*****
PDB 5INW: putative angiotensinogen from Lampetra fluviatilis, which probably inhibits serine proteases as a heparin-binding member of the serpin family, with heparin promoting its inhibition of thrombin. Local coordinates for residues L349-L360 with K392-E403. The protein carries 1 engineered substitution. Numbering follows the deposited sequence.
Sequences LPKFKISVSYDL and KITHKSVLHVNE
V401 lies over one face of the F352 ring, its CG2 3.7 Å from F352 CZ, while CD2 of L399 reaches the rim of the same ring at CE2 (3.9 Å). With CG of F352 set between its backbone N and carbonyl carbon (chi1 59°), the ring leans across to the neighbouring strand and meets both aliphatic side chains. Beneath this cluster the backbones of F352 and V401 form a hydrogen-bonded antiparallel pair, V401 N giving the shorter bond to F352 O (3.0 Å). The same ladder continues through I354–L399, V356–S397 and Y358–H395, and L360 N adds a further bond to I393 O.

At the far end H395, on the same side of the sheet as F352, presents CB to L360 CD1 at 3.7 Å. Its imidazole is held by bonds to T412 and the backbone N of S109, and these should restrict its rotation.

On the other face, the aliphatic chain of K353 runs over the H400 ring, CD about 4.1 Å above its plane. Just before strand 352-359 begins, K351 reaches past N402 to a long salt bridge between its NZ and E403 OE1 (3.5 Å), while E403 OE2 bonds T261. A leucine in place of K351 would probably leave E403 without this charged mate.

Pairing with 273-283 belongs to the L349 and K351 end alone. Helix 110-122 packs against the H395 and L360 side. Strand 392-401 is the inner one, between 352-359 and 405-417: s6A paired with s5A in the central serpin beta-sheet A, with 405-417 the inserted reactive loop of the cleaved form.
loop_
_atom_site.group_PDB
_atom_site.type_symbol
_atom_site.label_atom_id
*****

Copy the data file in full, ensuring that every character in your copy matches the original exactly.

PDB 5INW: putative angiotensinogen from Lampetra fluviatilis, which probably inhibits serine proteases as a heparin-binding member of the serpin family, with heparin promoting its inhibition of thrombin. Local coordinates for residues L349-L360 with K392-E403. The protein carries 1 engineered substitution. Numbering follows the deposited sequence.
Sequences LPKFKISVSYDL and KITHKSVLHVNE
V401 lies over one face of the F352 ring, its CG2 3.7 Å from F352 CZ, while CD2 of L399 reaches the rim of the same ring at CE2 (3.9 Å). With CG of F352 set between its backbone N and carbonyl carbon (chi1 59°), the ring leans across to the neighbouring strand and meets both aliphatic side chains. Beneath this cluster the backbones of F352 and V401 form a hydrogen-bonded antiparallel pair, V401 N giving the shorter bond to F352 O (3.0 Å). The same ladder continues through I354–L399, V356–S397 and Y358–H395, and L360 N adds a further bond to I393 O.

At the far end H395, on the same side of the sheet as F352, presents CB to L360 CD1 at 3.7 Å. Its imidazole is held by bonds to T412 and the backbone N of S109, and these should restrict its rotation.

On the other face, the aliphatic chain of K353 runs over the H400 ring, CD about 4.1 Å above its plane. Just before strand 352-359 begins, K351 reaches past N402 to a long salt bridge between its NZ and E403 OE1 (3.5 Å), while E403 OE2 bonds T261. A leucine in place of K351 would probably leave E403 without this charged mate.

Pairing with 273-283 belongs to the L349 and K351 end alone. Helix 110-122 packs against the H395 and L360 side. Strand 392-401 is the inner one, between 352-359 and 405-417: s6A paired with s5A in the central serpin beta-sheet A, with 405-417 the inserted reactive loop of the cleaved form.
loop_
_atom_site.group_PDB
_atom_site.type_symbol
_atom_site.label_atom_id